RICHMOND, Va. (WRIC)-It’s official: former Gov. Terry McAuliffe wants his old job back. While some have characterized him as a status-quo candidate, McAuliffe is promising a ‘new Virginia way’ if he’s re-elected in 2021. 

Virginia is the only state where governors can’t serve for two consecutive terms and it’s extremely rare for a former governor to run again. McAuliffe’s bid represents a first in more than four decades. 

On Tuesday, McAuliffe launched his campaign at Richmond’s Miles J. Jones Elementary school, a setting chosen to reflect what he called his top priority: unprecedented education funding. 

McAuliffe unveiled a plan that includes a $2 billion annual investment to get every student online, expand preschool to every 3 and 4-year old, address inequities in public education and increase teacher pay. Within the next four years, he pledged to raise salaries above the national average for “the first time in Virginia history.”

“This pandemic is a turning point in our lives, and our goal can’t be just to go back to where we were before. We need to think big and be bold to move Virginia forward. And the one thing that has the opportunity to lift up all Virginians is education,” McAuliffe said. “We don’t have to limit ourselves to small ball proposals to fix an education system that was built for an industrial revolution, not a 21st century economy.” 

While McAuliffe has occupied the state’s chief executive office before, another term could come with new opportunities if Democrats maintain control of the House and Senate. 

McAuliffe spent much of his first term “playing defense,” racking up a record 120 vetoes to block Republican proposals, including a bill to defund Planned Parenthood. 

Despite the divided government, McAuliffe said he was able to push the state forward when it comes to job recruitment, workforce development and clean energy infrastructure. 

McAuliffe also touted the reversal of a “racist Jim Crow law” that resulted in voting rights being restored for more than 200,000 Virginians. If re-elected, he said he would want to make restoration automatic and revisit sentencing reform. 

“And with a Democratic legislature, boy, the sky’s the limit on what we can get done to help Virginians,” McAuliffe said. 

Yet the former governor has faced push back from many who argue he could use his name recognition and fundraising skills to elevate a new leader in a notably diverse Democratic field. So far, two formally announced candidates have a chance to become Virginia’s first female governor. Either would also be the first black woman elected governor in the United States.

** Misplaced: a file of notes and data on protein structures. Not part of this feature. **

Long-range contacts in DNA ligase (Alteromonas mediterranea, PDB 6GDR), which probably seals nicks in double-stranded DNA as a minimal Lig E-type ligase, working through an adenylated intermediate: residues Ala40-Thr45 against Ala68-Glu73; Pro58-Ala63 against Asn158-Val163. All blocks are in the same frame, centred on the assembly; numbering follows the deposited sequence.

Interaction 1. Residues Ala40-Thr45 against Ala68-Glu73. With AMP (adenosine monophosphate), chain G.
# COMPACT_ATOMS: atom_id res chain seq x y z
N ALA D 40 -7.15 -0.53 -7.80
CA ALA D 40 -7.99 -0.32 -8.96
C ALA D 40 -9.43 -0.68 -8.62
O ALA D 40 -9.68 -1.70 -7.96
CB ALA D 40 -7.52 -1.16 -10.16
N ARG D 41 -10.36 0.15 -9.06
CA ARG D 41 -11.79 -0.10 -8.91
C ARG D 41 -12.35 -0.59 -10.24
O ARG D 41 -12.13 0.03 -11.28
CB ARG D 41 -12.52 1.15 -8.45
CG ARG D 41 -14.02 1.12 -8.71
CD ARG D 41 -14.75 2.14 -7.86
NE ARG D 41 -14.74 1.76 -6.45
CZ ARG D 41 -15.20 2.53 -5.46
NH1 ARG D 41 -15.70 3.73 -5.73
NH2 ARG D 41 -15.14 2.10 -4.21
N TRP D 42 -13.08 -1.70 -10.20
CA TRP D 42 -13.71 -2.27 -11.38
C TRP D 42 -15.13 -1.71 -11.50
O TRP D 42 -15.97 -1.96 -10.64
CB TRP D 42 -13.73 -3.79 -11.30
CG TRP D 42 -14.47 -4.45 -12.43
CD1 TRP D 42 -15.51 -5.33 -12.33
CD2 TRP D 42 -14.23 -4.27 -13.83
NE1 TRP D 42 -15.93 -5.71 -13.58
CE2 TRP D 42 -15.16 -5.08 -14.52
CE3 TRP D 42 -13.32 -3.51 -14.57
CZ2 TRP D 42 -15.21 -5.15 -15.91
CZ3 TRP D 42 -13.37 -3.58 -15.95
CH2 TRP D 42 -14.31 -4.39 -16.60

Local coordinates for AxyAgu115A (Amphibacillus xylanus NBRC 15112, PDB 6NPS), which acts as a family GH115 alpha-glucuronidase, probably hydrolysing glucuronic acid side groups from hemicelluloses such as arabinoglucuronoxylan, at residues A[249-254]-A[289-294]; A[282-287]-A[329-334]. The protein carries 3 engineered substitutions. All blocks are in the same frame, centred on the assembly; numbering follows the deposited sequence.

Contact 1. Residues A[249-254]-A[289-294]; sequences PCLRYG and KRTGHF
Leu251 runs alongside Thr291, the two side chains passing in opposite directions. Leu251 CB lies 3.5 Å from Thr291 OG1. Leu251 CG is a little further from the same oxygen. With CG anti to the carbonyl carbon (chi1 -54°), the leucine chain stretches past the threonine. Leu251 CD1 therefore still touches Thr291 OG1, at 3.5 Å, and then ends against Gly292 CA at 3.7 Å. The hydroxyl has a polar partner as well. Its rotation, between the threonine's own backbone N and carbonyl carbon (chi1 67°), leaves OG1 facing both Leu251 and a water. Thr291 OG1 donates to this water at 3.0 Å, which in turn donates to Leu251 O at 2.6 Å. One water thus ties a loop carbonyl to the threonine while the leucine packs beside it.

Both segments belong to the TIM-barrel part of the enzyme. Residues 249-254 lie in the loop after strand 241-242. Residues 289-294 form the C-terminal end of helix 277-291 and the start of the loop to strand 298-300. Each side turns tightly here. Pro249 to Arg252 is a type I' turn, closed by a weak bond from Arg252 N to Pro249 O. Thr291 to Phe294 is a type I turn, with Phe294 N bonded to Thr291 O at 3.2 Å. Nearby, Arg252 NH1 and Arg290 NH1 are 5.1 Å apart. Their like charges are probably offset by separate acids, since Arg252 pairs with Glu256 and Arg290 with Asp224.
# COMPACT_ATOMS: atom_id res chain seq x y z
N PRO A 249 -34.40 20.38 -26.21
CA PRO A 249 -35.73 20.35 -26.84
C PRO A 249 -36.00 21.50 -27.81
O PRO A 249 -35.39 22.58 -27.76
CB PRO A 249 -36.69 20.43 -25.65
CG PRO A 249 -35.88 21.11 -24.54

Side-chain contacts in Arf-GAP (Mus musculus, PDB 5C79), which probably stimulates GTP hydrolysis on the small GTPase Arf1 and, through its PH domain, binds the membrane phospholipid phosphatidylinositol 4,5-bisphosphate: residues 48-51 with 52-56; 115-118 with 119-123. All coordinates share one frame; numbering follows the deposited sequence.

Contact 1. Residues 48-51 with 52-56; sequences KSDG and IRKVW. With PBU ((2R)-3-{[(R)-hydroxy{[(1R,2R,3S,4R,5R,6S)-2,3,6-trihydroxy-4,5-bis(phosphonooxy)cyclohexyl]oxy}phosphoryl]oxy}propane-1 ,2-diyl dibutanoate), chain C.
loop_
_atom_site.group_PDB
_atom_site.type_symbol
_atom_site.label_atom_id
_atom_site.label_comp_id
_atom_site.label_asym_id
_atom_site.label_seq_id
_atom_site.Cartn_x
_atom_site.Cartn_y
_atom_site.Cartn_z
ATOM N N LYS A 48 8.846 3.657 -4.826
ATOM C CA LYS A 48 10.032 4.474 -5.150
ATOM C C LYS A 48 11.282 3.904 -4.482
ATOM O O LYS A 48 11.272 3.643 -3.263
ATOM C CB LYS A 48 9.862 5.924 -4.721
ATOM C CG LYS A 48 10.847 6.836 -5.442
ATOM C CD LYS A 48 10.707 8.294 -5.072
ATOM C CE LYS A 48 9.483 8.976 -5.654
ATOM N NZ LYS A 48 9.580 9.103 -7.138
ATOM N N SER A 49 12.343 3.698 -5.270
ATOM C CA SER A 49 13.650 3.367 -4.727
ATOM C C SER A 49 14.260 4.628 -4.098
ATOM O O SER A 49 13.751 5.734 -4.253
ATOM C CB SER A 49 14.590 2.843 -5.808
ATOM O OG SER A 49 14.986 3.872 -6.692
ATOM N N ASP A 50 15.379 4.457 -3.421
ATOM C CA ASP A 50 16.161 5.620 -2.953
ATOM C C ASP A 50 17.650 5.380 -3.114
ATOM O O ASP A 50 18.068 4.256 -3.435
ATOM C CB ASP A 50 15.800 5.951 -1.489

On the ticket for the June 2021 Democratic primary so far are Sen. Jennifer McClellan (D-Richmond), Lt. Gov. Justin Fairfax and Del. Jennifer Carroll Foy (D-Prince William), who recently announced she’s giving up her General Assembly seat to focus on fundraising. 

McAuliffe was joined by three prominent African American leaders for his announcement on Tuesday who will serve as his campaign co-chairs: Senate President Pro-Tempore Louise Lucas (D-Portsmouth), House Majority Leader Charniele Herring (D-Alexandria), and Richmond Mayor Levar Stoney.

“Terry has a track record of being responsive to black and brown communities,” Lucas said. “We’re standing with him based on what he has done and what we know he can do. This has nothing to do with race.” 

While some are calling McAuliffe the front-runner, 8News Political Analyst Rich Meagher said it’s not a done deal.

“He has never won a primary election. He didn’t have to face one in 2013 and he lost the other primary he ran in in 2009,” Meagher said. “So McAuliffe is not a slam dunk by any means.”

On Tuesday, retired teacher and former Republican Speaker of the House Kirk Cox (R-Colonial Heights) attacked McAuliffe’s record on education funding.

“If his sudden interest in K-12 education was sincere, he would have done more during his first term,” Cox said.

Cox is one of two conservatives who have formally announced a gubernatorial bid but party infighting may threaten both of their chances in a state that hasn’t elected a Republican to a statewide office in a decade, according to Meagher.

Over the weekend, Sen. Amanda Chase (R-Chesterfield) said she would run as an Independent after the Republican Party of Virginia decided to choose a nominee through a convention, rather than a primary election.

“The squabbling on the Republican side is definitely good news for Democrats. Unless Republicans can settle this issue…it really makes it hard for them to see a path to victory in the governor’s race next November,” Meagher said.